Aries 16" RC Main Page

Aries 16" RC scope shown mounted on an Astro-Physics 1200GTO mount.

The "small" scope mounted on top is an Astro-Physics 130EDT 5" f/8 refractor. This serves as a finder scope for the main instrument.

 

The Aries RC is a very special telescope. Optics have been figured by to a level not found in other amateur telescopes. RMS error is 0.02 wave for the f/9 optics set. For the f/16, the RMS error is a scant .015 wave! They achieve this precision through a computer controlled ion-beam figuring system. From what I've seen during star testing, I've no reason to doubt these figures. Absolutely amazing!

The mirror is made of Sitall, which is comparable to CerVit and Zerodur. As can be seen on the photo above, there are several cooling fans which do seem to help bring the massive mirror to ambient temperature quite quickly.

In addition, this particular instrument has two separate secondary assemblies. A fine line can be seen near the front of the scope. The entire front end of the scope can be removed allowing the selection of a small obstruction f/16 optic or the full wide-field RC capability at f/9.

First light photos with this scope are very encouraging as shown below. Please note that most of these were taken under very poor transparency conditions - magnitude 2.0 stars were just barely visible. However seeing was quite steady for the high resolution shots. Stellar FWHM was under 2" for some of these shots. I look forward to taking some long exposure photographs through this amazing instrument.

All images were made using a Finger Lakes Instrumentation Dream Machine. This is a back-illuminated chip with 1024x1024 pixels, each 24um square. At f/16 this results in a very nice 0.77"/pixel. At f/9, the system gives 1.37"/pixel, still quite useful for typical seeing conditions.

Feel free to contact me for more information on this Aries Optics scope. Aries typically makes scopes for other manufacturers, space, industry and scientific applications. Fortunately, they will work with advanced amateurs as well :-)  This IS a custom system, so don't expect to be able to place an order and receive a scope a week later. My scope took about a year and a half to arrive, which is quite good as it's shorter than the waiting list for some other commercial optics!

M27 Red Channel. f/9 optics
I haven't perfected fine focusing for this shot, so it's not quite as sharp as I've seen subsequently.
(taken under normal seeing conditions)

M27 Blue Channel. Same conditions as for red

   
M27 - Taken using f/16 optics under very still conditions. The resolution of this shot is evidenced by the small stellar sizes. Image very slightly RL deconvolved. Note too that no guiding was performed, other than that provided by the AP1200 mount.

Individual exposures were 30 seconds each. 57 images were dark corrected and merged to obtain this shot. The black striping on the right bottom of the shot are from bad columns in my camera.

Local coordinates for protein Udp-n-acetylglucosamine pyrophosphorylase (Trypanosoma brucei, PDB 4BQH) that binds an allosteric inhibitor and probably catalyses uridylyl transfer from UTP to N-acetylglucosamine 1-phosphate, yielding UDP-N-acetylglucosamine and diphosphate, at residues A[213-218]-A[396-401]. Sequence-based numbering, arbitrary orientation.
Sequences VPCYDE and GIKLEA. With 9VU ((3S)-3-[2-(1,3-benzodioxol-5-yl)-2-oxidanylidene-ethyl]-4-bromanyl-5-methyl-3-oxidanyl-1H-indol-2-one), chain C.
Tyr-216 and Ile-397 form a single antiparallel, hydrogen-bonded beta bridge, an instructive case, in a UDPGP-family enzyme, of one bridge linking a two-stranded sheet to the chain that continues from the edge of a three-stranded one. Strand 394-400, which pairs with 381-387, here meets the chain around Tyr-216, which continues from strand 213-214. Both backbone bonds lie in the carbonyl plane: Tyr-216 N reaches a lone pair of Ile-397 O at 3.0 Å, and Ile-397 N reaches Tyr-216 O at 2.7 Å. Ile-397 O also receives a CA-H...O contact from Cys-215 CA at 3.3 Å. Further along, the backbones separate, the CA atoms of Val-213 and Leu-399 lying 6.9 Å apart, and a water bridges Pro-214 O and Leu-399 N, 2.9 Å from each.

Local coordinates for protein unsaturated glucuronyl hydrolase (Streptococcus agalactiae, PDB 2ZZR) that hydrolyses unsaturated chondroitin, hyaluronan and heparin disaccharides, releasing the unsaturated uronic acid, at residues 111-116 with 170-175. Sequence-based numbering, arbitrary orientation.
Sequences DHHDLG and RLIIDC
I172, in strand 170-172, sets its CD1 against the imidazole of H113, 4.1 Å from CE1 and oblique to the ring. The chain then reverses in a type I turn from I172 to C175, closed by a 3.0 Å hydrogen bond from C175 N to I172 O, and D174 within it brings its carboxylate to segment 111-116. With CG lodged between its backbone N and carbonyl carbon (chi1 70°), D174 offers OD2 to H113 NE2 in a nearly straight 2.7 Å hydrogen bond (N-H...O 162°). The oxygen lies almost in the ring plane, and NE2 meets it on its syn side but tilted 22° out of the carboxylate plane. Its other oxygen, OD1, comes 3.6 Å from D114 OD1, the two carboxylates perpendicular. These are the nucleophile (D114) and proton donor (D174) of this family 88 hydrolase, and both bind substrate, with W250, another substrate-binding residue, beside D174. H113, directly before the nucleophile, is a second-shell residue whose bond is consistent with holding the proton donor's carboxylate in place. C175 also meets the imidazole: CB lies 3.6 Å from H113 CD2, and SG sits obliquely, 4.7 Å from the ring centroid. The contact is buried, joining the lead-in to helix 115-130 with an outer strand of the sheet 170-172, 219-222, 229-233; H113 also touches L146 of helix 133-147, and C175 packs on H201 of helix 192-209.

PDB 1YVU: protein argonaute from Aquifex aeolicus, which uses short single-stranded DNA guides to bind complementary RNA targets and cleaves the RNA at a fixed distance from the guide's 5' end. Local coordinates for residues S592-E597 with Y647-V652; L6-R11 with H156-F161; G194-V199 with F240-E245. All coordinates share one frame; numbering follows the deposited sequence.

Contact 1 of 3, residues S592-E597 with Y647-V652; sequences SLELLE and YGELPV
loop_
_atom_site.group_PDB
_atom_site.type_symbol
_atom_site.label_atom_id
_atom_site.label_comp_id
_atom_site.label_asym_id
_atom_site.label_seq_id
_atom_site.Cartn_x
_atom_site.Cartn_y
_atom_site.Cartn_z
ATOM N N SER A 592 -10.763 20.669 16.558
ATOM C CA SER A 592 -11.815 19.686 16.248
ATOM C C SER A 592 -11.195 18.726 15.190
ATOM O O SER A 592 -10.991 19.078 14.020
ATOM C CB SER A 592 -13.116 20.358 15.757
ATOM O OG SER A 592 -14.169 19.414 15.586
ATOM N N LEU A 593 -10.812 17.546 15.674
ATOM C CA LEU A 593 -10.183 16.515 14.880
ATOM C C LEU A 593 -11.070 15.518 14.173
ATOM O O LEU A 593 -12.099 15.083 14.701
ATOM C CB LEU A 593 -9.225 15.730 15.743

M13 - Taken using f/16 optics.

High resolution view of the core of the great globular cluster in Hercules. In order to bring out some of the fainter stars, the image has been scaled through a gamma display. The image has also been enhanced through Richardson-Lucy deconvolution.

The resolution of this image compares vary favorably with some of the best amateur shots of M13.

As with the other first light shots on this page, no guiding was used. It is exciting to imagine what this instrument will be capable of when combined with a high-speed tip-tilt mirror system.

For comparison, the image on the right is the original image, before deconvolution. It's a more aesthetically pleasing image though it doesn't show the true resolution captured.

 

Sept. 9, 2002 - skies much darker than for other shots. The very young moon had almost set and stars to about mag 4.5 were visible (that's good for my site...)

Another night out. The image to the left was taken using a Starlight XPress HX-516 camera (7.4 micron pixels) and the f/9 optical system. This yielded what most would consider an unusable image scale: 0.42"/pixel!

The original data were collected using 5 second exposures. This was done to help combat some seeing issues and periodic error issues since I wasn't guiding.

100 images were collected. Out of these, 64 were chosen. Most of these were only marginal. Fast seeing was quite poor, though the slow component was very good. The result was stars that don't dance but instead rapidly distort in place. Even an AO unit wouldn't have done anything to help!

After the images were dark/bias corrected and summed, they were deconvolved with  Maximum Entropy in MaxIm DL/CCD. A little contrast modification was used to bring out some of the fainter stars.

The resultant image shows stars as small as 1", though most are between 1.25" and 1.5". Again showing just what a remarkable instrument the Aries RC is. Every night out I am more impressed!

For comparison, see some of the highest resolution M13 photos found on the web:

Lowell 31" telescope
Optics guru, Roland Christen with AP/Aries 10" Mak
Ron Wodaski's shot - the most beautiful  M13 I've ever seen
Stellar Products adaptive optics with a 9" scope. The highest resolution amateur shot I've seen

Gemini North telescope - about 15x the resolution of my shot. So detailed, I can't even figure out which stars are which!

http://www.usm.uni-muenchen.de/people/cag/m13.jpg

 
M57 - f/16 optics. Scope not yet cooled down fully and skies somewhat turbulent so resolution doesn't match that of other shots at this magnification. After some unsharp masking to enhance the subtle ring structure.